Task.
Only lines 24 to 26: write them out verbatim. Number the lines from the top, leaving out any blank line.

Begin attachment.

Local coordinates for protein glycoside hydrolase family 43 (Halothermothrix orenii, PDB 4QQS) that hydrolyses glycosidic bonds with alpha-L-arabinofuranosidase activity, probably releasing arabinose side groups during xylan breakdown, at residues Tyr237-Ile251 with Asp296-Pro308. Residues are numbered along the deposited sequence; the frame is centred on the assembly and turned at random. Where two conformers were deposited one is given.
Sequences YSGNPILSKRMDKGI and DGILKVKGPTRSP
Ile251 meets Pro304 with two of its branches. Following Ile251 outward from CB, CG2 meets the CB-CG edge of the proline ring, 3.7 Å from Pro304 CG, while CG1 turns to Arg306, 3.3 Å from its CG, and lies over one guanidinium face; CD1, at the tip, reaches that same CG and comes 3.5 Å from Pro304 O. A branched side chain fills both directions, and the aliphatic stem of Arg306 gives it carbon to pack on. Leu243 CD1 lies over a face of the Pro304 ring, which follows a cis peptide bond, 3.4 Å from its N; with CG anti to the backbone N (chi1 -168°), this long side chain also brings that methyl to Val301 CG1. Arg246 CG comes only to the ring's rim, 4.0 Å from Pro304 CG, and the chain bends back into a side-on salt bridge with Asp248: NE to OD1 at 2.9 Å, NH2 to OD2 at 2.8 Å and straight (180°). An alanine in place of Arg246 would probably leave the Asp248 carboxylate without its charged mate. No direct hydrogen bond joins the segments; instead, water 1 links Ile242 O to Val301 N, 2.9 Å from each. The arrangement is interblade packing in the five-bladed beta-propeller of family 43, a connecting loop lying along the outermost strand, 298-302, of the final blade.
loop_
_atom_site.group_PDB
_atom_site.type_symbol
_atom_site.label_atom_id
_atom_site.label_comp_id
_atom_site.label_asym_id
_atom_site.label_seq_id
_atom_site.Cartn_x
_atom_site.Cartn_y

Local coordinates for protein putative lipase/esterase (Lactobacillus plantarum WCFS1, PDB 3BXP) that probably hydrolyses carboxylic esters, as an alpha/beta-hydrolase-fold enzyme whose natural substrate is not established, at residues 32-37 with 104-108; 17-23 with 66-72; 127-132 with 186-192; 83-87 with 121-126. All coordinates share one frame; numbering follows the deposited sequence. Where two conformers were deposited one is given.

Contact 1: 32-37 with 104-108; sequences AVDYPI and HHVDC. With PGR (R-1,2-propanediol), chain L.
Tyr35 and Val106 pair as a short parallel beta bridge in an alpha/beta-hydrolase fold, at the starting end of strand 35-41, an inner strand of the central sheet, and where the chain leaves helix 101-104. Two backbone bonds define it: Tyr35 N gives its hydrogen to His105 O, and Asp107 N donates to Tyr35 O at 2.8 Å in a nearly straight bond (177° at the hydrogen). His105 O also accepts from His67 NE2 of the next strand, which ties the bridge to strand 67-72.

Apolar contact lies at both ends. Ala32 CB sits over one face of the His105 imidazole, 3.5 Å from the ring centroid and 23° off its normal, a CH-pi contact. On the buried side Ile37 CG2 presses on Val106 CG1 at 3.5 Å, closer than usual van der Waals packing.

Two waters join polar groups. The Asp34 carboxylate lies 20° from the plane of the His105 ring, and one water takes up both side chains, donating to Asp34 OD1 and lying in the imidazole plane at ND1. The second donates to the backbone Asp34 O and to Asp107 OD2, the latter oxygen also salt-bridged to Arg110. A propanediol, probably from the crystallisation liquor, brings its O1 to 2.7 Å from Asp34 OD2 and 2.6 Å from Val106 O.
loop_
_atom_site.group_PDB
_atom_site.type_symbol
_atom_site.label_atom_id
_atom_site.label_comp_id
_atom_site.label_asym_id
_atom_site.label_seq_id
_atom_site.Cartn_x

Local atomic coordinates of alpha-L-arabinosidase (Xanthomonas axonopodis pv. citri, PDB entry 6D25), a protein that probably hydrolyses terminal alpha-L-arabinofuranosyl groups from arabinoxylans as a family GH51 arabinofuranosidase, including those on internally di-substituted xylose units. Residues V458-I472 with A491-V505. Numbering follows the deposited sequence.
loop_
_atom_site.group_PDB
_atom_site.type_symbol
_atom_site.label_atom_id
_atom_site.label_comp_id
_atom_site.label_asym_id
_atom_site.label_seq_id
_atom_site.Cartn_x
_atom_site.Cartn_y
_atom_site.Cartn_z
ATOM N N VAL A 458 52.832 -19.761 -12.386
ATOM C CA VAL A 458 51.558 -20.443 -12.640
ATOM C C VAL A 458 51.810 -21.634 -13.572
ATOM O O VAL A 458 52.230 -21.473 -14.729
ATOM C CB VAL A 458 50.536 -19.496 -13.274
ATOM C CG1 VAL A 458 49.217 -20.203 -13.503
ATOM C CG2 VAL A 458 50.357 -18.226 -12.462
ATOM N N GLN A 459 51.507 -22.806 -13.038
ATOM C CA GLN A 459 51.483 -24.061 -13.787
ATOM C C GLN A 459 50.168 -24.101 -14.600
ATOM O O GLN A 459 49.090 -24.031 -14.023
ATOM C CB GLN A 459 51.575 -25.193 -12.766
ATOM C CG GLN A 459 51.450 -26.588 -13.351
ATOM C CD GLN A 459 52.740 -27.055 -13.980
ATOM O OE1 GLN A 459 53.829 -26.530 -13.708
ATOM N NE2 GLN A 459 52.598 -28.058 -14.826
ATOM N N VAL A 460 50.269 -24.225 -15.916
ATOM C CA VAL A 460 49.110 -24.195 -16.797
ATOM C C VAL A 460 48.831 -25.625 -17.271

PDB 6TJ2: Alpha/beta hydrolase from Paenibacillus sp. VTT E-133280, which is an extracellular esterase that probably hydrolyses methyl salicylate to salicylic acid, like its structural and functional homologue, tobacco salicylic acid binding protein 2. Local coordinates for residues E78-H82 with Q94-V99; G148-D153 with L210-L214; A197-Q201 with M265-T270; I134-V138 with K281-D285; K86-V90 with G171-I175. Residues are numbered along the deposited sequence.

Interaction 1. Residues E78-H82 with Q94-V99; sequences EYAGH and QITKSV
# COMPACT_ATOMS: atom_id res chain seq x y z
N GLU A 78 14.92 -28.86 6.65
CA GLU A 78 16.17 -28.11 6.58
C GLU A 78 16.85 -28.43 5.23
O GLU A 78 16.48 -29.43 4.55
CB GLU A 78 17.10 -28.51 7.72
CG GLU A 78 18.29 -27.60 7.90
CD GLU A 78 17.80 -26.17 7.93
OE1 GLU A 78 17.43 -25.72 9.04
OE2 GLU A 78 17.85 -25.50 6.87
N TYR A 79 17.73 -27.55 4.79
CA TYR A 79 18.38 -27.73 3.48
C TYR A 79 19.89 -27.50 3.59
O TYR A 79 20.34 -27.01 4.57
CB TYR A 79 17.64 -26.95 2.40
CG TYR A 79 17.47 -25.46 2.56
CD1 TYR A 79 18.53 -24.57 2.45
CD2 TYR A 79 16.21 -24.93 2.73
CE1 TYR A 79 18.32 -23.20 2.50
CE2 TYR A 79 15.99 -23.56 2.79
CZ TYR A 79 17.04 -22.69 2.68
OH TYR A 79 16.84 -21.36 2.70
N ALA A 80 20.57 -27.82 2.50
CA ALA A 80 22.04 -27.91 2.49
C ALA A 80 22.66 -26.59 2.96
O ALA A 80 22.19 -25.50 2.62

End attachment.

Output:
_atom_site.label_seq_id
_atom_site.Cartn_x

Local atomic coordinates of alpha-L-arabinosidase (Xanthomonas axonopodis pv. citri, PDB entry 6D25), a protein that probably hydrolyses terminal alpha-L-arabinofuranosyl groups from arabinoxylans as a family GH51 arabinofuranosidase, including those on internally di-substituted xylose units. Residues V458-I472 with A491-V505. Numbering follows the deposited sequence.